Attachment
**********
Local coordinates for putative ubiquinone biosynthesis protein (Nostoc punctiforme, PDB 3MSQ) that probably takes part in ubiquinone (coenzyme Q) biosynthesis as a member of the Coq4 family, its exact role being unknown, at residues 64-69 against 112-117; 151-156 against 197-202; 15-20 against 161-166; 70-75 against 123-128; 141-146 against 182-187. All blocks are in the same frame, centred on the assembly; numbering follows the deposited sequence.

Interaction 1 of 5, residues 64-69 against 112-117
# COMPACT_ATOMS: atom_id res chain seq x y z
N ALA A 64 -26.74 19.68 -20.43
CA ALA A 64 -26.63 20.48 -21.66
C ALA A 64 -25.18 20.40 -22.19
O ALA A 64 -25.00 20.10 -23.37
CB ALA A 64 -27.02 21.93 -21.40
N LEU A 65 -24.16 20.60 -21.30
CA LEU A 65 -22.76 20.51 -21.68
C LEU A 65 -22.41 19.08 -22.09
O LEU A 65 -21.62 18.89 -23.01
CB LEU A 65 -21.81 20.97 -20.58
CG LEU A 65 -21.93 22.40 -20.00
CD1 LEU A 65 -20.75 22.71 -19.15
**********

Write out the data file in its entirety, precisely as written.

Local coordinates for putative ubiquinone biosynthesis protein (Nostoc punctiforme, PDB 3MSQ) that probably takes part in ubiquinone (coenzyme Q) biosynthesis as a member of the Coq4 family, its exact role being unknown, at residues 64-69 against 112-117; 151-156 against 197-202; 15-20 against 161-166; 70-75 against 123-128; 141-146 against 182-187. All blocks are in the same frame, centred on the assembly; numbering follows the deposited sequence.

Interaction 1 of 5, residues 64-69 against 112-117
# COMPACT_ATOMS: atom_id res chain seq x y z
N ALA A 64 -26.74 19.68 -20.43
CA ALA A 64 -26.63 20.48 -21.66
C ALA A 64 -25.18 20.40 -22.19
O ALA A 64 -25.00 20.10 -23.37
CB ALA A 64 -27.02 21.93 -21.40
N LEU A 65 -24.16 20.60 -21.30
CA LEU A 65 -22.76 20.51 -21.68
C LEU A 65 -22.41 19.08 -22.09
O LEU A 65 -21.62 18.89 -23.01
CB LEU A 65 -21.81 20.97 -20.58
CG LEU A 65 -21.93 22.40 -20.00
CD1 LEU A 65 -20.75 22.71 -19.15